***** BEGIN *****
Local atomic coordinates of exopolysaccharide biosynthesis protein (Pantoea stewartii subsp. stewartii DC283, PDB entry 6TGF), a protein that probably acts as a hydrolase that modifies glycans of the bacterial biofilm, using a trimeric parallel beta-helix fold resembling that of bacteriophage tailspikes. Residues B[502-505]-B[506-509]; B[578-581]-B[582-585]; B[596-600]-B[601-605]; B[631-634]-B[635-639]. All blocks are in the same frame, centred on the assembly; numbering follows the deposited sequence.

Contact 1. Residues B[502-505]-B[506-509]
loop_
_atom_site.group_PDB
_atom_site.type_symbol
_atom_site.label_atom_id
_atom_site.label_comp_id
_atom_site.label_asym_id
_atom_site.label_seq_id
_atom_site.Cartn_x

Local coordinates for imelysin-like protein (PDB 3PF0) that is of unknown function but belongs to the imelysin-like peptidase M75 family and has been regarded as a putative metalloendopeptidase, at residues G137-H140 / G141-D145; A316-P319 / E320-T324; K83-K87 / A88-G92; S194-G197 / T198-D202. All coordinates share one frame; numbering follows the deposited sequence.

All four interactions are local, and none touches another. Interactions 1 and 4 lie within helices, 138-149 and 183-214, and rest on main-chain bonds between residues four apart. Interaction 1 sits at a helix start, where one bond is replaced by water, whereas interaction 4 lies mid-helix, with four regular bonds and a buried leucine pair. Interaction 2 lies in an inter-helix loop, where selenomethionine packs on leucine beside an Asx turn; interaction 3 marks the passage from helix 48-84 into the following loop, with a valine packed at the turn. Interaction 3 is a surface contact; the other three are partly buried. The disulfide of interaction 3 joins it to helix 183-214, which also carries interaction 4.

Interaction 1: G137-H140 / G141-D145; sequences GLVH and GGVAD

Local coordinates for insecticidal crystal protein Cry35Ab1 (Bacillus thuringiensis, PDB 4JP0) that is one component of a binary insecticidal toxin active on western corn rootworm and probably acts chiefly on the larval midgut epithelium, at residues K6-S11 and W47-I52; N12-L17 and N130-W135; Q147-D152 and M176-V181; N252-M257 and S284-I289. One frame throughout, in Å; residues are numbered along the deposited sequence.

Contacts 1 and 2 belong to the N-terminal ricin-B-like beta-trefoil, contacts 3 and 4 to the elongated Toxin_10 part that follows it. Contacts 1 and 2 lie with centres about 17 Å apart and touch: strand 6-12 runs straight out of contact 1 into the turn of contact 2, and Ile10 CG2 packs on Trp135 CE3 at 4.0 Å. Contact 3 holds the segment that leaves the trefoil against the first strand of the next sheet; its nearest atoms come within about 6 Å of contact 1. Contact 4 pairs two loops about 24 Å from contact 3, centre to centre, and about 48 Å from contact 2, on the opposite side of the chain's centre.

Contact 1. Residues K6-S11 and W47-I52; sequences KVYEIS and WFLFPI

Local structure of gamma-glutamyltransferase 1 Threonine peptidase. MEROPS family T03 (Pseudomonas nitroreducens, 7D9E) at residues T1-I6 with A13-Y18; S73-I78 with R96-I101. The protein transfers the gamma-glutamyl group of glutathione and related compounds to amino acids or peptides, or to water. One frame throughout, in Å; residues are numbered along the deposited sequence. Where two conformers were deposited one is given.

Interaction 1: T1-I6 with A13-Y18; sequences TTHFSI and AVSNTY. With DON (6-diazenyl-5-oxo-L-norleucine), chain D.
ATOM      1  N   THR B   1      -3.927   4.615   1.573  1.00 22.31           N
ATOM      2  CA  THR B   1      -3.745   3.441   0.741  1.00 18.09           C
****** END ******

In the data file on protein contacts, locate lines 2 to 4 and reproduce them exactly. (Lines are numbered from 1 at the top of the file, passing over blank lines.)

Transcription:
Contact 1. Residues B[502-505]-B[506-509]
loop_
_atom_site.group_PDB